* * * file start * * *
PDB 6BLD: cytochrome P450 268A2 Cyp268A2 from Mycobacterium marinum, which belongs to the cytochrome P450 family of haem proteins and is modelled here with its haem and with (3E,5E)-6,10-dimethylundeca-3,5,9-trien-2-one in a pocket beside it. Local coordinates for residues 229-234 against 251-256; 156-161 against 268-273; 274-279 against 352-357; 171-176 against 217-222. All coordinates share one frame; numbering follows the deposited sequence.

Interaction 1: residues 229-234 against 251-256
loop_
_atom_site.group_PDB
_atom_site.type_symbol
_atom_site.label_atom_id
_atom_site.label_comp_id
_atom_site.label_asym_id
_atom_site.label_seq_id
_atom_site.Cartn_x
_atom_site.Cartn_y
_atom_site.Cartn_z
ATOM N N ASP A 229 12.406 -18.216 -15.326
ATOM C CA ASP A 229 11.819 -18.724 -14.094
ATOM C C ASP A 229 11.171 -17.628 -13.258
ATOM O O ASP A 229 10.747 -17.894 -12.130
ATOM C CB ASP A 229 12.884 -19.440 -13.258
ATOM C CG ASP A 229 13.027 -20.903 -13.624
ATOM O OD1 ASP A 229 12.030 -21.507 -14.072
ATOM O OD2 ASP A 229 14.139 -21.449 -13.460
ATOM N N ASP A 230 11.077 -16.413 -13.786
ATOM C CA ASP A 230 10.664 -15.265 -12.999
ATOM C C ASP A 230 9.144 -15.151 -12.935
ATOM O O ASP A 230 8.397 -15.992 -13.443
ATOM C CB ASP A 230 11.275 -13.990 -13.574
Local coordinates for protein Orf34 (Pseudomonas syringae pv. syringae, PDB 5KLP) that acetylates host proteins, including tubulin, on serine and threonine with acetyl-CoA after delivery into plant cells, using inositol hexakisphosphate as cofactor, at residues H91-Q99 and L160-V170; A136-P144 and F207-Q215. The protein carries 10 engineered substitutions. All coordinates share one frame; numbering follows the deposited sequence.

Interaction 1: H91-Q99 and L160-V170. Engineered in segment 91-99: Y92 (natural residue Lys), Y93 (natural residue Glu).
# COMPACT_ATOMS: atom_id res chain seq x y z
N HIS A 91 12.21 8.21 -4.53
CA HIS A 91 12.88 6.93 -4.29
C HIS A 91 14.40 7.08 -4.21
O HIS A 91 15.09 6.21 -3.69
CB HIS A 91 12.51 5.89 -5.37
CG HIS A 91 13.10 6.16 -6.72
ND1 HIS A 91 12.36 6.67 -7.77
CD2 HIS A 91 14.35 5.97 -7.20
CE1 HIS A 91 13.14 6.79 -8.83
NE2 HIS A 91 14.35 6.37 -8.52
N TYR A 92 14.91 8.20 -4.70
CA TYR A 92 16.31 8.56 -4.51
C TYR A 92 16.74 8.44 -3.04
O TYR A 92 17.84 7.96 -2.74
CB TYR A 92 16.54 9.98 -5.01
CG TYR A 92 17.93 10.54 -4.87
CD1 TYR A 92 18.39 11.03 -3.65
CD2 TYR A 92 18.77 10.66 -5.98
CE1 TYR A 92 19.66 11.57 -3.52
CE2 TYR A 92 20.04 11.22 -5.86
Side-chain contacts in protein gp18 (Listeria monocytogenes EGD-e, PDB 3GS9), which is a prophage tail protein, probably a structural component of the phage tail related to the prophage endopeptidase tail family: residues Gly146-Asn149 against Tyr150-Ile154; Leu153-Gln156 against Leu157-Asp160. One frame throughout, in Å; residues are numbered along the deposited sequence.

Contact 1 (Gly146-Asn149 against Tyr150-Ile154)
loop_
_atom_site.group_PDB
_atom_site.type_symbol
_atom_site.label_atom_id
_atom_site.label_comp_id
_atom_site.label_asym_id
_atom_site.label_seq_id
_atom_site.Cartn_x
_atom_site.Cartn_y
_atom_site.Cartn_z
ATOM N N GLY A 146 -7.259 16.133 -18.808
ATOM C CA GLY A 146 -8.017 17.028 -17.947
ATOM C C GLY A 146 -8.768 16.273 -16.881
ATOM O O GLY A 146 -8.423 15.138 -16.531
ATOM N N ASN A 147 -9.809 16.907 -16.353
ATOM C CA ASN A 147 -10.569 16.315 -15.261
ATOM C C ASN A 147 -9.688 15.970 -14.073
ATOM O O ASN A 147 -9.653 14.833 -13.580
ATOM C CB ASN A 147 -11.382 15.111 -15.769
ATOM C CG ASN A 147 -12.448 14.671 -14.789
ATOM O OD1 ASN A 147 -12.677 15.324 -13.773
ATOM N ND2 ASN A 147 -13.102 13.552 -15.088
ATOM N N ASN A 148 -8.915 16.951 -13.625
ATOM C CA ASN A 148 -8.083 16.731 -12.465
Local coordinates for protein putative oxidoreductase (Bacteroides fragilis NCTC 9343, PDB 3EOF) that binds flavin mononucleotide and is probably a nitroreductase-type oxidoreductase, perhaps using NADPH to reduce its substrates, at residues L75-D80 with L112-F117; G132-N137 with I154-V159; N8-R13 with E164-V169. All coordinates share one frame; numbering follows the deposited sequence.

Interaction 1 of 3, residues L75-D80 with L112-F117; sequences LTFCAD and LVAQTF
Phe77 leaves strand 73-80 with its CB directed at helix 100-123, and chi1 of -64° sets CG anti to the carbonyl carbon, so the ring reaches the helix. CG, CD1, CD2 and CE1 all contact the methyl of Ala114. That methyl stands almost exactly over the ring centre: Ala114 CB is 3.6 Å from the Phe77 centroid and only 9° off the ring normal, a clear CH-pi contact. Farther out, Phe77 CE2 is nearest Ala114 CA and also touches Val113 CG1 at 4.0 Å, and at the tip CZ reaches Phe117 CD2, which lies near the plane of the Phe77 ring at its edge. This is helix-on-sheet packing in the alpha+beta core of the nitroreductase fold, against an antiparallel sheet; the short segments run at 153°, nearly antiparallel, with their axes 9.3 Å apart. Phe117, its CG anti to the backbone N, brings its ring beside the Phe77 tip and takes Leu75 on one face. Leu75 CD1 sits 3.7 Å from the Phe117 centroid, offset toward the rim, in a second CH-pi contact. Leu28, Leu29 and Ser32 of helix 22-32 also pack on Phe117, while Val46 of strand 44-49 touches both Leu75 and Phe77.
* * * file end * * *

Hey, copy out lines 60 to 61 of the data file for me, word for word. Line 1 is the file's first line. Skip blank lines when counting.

_atom_site.Cartn_z
ATOM N N GLY A 146 -7.259 16.133 -18.808